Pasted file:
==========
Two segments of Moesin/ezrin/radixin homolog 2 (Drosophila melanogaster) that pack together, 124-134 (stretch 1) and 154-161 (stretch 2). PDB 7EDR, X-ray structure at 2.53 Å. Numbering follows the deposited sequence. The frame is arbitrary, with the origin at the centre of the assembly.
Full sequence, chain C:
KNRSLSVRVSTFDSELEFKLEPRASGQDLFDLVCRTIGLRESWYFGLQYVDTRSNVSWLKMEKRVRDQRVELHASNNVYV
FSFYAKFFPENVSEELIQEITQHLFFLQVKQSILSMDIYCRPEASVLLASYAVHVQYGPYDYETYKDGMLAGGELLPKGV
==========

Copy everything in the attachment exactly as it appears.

Two segments of Moesin/ezrin/radixin homolog 2 (Drosophila melanogaster) that pack together, 124-134 (stretch 1) and 154-161 (stretch 2). PDB 7EDR, X-ray structure at 2.53 Å. Numbering follows the deposited sequence. The frame is arbitrary, with the origin at the centre of the assembly.
Full sequence, chain C:
KNRSLSVRVSTFDSELEFKLEPRASGQDLFDLVCRTIGLRESWYFGLQYVDTRSNVSWLKMEKRVRDQRVELHASNNVYV
FSFYAKFFPENVSEELIQEITQHLFFLQVKQSILSMDIYCRPEASVLLASYAVHVQYGPYDYETYKDGMLAGGELLPKGV